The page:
Sunday, June 13, 2010

High Key, Low Key, Normal Key

In terms of dark vs. light, and contrast, there are 3 basic ways to approach lighting a model: High key, low key, or normal key.

Normal key means you're going to light and expose and process the photo to contrast values that most closely resemble "normal." In other words, you're not going to use light and contrast, in very noticeable ways, to create mood.

High key images are bright with reduced contrast. Generally, they're used to create an upbeat mood. Conversely, low key images are dark with high contrast. The mood they create is more, well, more dark, emotionally dark, with much drama and mystery.

Art nude photographers often use low key lighting techniques to create drama and to increase the perceived artistic value of their photos. Many photographers, it seems, are quite "art conscious" since many in the traditional art world still hesitate to recognize photography as true "art." Personally, I don't give a crap as long as the check clears. Anyway, add shooting and/or processing in monochrome and low key images literally scream "Art!" to many people.

Using low key lighting, viewers are emotionally drawn to the mysteries the shadows represent. Regardless, those same art nude photographers can also use high key techniques and produce exceptional and very interesting work. With high key lighting, viewers are often drawn to the light, like moths to the flame. As such, high key can equally depict a perceived sense of art in photos.

High key lighting often requires more light sources than low key lighting. After all, if you're going to move much of the "light" values to the right on the histogram, it's going to take some light to do so. When shooting against a white seamless, for instance, it's often necessary to light the seamless separately from the model in order to keep the seamless white in the resulting captures. High key lighting also does a nice job of hiding imperfections on the model's skin.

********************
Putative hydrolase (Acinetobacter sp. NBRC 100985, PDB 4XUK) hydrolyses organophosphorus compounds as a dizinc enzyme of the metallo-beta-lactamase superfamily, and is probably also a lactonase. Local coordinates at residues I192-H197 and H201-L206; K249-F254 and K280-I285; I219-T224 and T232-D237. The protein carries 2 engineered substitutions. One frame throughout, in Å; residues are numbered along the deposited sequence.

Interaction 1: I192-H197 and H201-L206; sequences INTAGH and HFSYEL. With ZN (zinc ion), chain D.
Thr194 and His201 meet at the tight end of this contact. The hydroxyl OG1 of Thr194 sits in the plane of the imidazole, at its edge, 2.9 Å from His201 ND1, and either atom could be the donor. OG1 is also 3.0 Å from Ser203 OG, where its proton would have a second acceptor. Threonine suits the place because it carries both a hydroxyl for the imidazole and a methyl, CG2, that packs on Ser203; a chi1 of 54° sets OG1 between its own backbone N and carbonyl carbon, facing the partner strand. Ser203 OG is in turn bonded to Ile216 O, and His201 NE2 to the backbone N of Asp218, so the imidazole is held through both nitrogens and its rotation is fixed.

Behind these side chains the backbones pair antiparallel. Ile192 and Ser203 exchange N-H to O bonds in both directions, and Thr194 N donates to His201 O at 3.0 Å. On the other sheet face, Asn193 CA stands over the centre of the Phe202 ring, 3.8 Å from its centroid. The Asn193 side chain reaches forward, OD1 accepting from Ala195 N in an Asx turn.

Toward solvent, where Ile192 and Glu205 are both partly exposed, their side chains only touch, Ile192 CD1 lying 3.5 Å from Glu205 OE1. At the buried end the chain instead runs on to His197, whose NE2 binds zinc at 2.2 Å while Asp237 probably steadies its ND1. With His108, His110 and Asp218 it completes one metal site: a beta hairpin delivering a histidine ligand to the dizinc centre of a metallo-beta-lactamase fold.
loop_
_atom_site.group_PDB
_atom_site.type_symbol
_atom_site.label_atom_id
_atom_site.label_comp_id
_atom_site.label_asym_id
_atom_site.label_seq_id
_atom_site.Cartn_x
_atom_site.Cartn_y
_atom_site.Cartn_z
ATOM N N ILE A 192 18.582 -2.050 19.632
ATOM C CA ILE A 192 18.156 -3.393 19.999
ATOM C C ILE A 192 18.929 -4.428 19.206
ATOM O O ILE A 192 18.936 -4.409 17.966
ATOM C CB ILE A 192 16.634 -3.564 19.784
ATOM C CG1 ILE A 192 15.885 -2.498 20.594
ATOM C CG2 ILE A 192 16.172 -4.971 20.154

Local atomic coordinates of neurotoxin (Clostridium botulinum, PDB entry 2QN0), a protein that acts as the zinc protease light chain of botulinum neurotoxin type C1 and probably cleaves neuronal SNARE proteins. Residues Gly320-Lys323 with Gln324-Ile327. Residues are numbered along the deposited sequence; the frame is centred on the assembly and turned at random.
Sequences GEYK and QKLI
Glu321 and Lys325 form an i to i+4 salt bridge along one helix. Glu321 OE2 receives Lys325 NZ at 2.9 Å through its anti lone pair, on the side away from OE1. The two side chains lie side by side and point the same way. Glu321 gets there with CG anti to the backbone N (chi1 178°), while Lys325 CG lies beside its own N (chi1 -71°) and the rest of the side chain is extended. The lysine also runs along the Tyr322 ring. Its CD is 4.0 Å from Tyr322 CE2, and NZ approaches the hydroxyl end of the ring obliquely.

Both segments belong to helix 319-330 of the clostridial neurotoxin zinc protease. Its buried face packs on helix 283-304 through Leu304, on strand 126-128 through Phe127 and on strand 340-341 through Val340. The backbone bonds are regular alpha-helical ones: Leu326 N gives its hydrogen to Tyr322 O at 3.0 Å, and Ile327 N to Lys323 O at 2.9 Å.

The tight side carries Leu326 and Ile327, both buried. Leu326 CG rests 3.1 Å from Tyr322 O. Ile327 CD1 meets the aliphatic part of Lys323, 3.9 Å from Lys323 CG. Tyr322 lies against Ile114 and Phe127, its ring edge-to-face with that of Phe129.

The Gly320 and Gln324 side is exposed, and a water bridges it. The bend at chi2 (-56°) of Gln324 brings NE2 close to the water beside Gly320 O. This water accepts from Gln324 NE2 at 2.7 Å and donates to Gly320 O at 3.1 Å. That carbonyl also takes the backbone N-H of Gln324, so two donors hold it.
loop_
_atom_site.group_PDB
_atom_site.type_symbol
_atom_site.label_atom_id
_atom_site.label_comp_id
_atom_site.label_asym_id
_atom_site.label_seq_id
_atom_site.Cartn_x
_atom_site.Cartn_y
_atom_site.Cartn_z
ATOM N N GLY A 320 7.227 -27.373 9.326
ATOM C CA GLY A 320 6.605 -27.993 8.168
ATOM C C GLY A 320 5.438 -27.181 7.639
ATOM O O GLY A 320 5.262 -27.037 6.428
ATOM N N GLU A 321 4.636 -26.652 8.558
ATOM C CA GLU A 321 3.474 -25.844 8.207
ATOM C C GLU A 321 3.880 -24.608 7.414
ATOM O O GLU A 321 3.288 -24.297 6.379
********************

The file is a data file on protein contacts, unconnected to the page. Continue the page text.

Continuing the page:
Low key photography can be accomplished with a minimal of lighting. Often, but not always, a single source is used. Skin imperfections, of course, can also be played-down with low key lighting assuming you keep many of those imperfections hidden in the shadows. In fact, there are many things that can be hidden in the shadows yet still heighten the viewers' interests in the image.

Generally, high or low key images are products of a combination o production lighting and post-processing. From a post-processing perspective, low key lighting requires doing things to increase the contrast while high key lighting means processing for less contrast.

Many photographers seem to shoot mostly normal key images. Nothing inherently wrong with that. Great images can and are produced with normal key lighting. But just for grins-and-giggles, if you're not occasionally shooting high or low key images, you might want to give these techniques a try. If nothing else, it will be a good learning experience as well as adding variety and range to your portfolio.

The pretty girl at the top, shot and processed in a fairly high key way, is Teagan.

1 comment:

Steve said...

Just in case you haven't seen this yet, the guys who produced the Eizo Pin-up Calendar 2010 took high-key PGS photography to a completely new level. They cranked up the flash energy so much that absolutely NO skins imperfections remain!! Of course, other things become apparent instead, but everything in life is a trade-off... :-)